UK label Soul Jazz Records, perhaps best known for their extensive Studio 1 compilations, has teamed up with renowned reggae writer Beth Lesser for their latest compilation outing – Dancehall – The Rise of Jamaican Dancehall Culture.

Lesser’s latest publication is certainly one of the most in depth looks into the Jamaican music scene in the 1980s to reach print, but what we’re concerned with here is the accompanying Soul Jazz two CD/LP compilation, ram full of 1980s dancehall killers, both band-backed and digital and undoubtedly a crucial companion in experiencing the aural nature of Lesser’s message.

The spread of music is certainly a very thorough (within the context of a two CD compilation) attempt to define the sound of the time, both in the early 1980s where bands such as the Roots Radics and Sly & Robbie’s Taxi Gang shaped the sound of Jamaica and later in the decade where the Casio keyboard took over and ‘Computer Rule’ was declared!

Whilst dedicated collectors need not apply, there’s ample material here for slightly less experienced listeners to lap up. Of course, the tunes here are well known and for good reason, but the scope of the compilation is wide enough that one doesn’t feel like they’re listening to the same old rehashed ‘best of’ compilation that some labels are guilty of on the odd occasion.

Anyway, time to discuss the tunes themselves. ‘Rub A Dub’ and it’s unmistakeably bubbling sound is well represented here with tunes like Michigan & Smiley’s Diseases, Triston Palma’s Entertainment, and Cornell Campbell’s Boxing, amongst numerous others. The overall theme here is indeed based firmly in the dancehall, with the majority of tracks reflecting the types of topics dancehalls singers and DJs typically concern themselves with.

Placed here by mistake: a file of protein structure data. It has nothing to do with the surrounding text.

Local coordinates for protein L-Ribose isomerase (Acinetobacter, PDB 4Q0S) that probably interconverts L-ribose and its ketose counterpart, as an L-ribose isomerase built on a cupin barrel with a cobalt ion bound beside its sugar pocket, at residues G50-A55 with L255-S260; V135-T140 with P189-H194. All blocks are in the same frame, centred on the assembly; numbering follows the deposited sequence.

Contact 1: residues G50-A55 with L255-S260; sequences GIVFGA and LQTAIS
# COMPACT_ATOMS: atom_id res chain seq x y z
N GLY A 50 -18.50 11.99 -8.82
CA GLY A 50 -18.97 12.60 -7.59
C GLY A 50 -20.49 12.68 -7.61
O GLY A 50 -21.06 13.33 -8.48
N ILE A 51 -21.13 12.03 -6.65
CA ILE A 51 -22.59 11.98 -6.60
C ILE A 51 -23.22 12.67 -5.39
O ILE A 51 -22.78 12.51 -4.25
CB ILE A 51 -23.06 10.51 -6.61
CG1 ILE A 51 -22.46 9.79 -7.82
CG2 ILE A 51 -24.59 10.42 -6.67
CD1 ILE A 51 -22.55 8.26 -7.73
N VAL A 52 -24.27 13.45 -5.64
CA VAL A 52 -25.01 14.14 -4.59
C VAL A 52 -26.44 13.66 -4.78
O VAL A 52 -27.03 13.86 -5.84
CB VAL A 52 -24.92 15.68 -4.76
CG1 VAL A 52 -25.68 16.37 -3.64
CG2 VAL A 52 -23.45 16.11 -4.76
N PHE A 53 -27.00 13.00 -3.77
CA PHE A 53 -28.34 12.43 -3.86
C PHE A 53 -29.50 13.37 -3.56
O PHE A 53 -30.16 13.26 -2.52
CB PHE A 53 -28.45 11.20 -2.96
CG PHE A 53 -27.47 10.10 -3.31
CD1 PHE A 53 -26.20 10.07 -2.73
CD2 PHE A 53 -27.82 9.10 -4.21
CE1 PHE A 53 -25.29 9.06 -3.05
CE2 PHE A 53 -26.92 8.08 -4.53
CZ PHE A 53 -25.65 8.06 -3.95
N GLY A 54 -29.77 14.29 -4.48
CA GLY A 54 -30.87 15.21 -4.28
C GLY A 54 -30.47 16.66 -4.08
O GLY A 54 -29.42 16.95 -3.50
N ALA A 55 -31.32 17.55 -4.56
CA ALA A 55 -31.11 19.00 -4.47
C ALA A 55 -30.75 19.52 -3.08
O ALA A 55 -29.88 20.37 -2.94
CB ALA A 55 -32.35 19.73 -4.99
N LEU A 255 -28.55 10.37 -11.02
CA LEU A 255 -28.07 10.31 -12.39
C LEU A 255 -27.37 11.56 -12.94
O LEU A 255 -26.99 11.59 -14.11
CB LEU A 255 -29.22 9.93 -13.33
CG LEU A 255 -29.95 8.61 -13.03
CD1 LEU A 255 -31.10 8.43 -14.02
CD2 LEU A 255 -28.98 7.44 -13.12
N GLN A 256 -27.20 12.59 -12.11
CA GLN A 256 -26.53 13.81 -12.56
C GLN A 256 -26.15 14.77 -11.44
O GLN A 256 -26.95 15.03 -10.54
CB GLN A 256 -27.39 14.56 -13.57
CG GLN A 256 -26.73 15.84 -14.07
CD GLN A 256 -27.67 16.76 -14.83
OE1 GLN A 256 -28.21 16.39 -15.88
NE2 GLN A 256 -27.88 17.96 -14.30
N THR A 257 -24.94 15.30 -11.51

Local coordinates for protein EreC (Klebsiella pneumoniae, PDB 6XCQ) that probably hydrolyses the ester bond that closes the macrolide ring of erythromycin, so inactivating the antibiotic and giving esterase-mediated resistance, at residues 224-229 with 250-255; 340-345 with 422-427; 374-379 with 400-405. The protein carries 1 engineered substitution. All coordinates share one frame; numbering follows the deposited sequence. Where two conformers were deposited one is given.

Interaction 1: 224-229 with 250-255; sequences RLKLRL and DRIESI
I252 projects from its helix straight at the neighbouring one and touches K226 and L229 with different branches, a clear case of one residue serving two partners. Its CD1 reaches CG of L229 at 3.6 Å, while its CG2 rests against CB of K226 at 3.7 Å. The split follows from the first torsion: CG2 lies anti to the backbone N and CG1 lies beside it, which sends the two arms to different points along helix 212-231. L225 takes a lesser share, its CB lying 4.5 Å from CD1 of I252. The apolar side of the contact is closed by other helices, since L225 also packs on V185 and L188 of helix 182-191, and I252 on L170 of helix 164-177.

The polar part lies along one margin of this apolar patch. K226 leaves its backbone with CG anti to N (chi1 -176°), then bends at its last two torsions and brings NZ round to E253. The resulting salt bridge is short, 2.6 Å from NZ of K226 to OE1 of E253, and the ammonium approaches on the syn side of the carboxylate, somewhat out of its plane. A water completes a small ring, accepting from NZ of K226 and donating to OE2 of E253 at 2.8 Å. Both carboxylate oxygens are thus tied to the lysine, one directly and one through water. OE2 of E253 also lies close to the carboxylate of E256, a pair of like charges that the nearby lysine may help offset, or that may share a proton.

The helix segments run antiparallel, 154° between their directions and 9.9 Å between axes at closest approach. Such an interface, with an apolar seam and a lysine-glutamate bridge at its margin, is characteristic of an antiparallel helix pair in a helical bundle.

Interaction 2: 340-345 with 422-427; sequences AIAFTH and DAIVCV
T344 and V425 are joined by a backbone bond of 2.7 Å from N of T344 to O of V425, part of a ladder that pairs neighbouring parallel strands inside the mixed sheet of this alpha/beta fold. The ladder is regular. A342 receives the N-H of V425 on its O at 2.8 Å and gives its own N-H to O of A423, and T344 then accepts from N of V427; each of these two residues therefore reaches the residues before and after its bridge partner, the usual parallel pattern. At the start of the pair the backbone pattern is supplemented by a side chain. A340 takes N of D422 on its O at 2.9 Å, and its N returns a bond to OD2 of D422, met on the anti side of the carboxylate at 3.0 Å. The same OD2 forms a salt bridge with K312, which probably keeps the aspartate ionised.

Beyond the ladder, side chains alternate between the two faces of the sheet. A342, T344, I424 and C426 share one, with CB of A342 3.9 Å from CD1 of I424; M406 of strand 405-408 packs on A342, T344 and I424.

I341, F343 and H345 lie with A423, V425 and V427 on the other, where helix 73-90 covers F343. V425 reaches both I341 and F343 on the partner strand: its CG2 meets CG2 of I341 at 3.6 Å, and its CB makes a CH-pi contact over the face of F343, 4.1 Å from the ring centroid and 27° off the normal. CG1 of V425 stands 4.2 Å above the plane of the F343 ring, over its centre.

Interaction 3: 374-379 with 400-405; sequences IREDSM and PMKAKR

This follows on into the later digital productions such as Horace Ferguson’s Sensi Addict, a killer early digital production from DJ turned producer Prince Jazzbo. More nice digital business features such as Conroy Smith’s Dangerous, another tune you probably won’t find on the typical compilation. The breadth of producers and artists featured is wide, which is certainly nice in the context of this kind of compilation.

The dedicated (perhaps obsessed?) reggae listener/selector will no doubt crave some slightly less known material but some credit has to be given to Soul Jazz for balancing in some relatively hidden gems amongst the more obvious tunes. At the end of the day, the tunes are solid and sure to light up any dance. If you’re looking to load up on big dancehall tunes it’s hard to see how you could go wrong.